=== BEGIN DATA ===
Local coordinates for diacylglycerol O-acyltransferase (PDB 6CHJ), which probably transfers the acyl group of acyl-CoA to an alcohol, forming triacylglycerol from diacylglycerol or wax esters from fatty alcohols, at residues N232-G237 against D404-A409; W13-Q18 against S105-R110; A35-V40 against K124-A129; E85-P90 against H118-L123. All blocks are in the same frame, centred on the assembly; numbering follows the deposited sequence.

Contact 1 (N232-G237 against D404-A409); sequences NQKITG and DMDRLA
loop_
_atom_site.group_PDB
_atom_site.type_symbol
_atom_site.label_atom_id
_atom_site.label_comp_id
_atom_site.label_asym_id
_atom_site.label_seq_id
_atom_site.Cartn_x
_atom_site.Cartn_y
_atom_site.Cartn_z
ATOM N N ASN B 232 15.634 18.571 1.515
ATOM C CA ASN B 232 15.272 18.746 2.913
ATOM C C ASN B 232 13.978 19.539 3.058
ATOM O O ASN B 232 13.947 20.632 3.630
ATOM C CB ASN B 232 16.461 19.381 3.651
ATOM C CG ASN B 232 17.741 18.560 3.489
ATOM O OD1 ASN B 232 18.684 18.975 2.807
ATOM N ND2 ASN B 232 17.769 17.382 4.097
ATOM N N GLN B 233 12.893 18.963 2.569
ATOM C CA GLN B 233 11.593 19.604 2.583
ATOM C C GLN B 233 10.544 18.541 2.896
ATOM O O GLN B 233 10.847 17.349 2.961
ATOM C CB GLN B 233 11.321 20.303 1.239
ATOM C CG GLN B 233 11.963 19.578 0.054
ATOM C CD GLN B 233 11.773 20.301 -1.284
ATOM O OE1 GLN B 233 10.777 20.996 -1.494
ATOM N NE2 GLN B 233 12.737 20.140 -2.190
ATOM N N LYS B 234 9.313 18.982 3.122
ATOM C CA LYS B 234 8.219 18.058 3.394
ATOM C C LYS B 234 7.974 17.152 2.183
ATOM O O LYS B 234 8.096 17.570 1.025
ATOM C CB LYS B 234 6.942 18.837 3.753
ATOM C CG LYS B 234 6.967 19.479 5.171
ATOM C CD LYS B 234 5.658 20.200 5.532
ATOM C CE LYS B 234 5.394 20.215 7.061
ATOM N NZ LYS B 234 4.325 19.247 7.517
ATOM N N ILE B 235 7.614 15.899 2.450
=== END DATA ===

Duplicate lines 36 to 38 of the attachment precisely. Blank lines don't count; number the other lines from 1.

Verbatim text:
ATOM C CD LYS B 234 5.658 20.200 5.532
ATOM C CE LYS B 234 5.394 20.215 7.061
ATOM N NZ LYS B 234 4.325 19.247 7.517